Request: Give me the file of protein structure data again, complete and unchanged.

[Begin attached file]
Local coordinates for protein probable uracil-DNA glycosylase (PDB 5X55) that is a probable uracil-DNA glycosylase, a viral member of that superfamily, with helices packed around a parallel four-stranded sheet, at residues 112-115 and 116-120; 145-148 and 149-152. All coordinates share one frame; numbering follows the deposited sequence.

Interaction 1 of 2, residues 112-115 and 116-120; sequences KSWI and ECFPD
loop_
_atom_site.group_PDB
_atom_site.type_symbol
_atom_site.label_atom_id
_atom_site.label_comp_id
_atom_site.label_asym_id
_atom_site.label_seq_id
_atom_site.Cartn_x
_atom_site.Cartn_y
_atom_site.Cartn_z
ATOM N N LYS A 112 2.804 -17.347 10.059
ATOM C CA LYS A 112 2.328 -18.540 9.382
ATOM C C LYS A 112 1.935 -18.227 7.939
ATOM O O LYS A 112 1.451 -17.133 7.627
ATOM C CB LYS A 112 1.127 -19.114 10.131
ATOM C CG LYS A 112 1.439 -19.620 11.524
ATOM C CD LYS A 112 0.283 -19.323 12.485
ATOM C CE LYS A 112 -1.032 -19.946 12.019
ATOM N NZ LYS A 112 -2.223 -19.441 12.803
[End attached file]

Local coordinates for protein probable uracil-DNA glycosylase (PDB 5X55) that is a probable uracil-DNA glycosylase, a viral member of that superfamily, with helices packed around a parallel four-stranded sheet, at residues 112-115 and 116-120; 145-148 and 149-152. All coordinates share one frame; numbering follows the deposited sequence.

Interaction 1 of 2, residues 112-115 and 116-120; sequences KSWI and ECFPD
loop_
_atom_site.group_PDB
_atom_site.type_symbol
_atom_site.label_atom_id
_atom_site.label_comp_id
_atom_site.label_asym_id
_atom_site.label_seq_id
_atom_site.Cartn_x
_atom_site.Cartn_y
_atom_site.Cartn_z
ATOM N N LYS A 112 2.804 -17.347 10.059
ATOM C CA LYS A 112 2.328 -18.540 9.382
ATOM C C LYS A 112 1.935 -18.227 7.939
ATOM O O LYS A 112 1.451 -17.133 7.627
ATOM C CB LYS A 112 1.127 -19.114 10.131
ATOM C CG LYS A 112 1.439 -19.620 11.524
ATOM C CD LYS A 112 0.283 -19.323 12.485
ATOM C CE LYS A 112 -1.032 -19.946 12.019
ATOM N NZ LYS A 112 -2.223 -19.441 12.803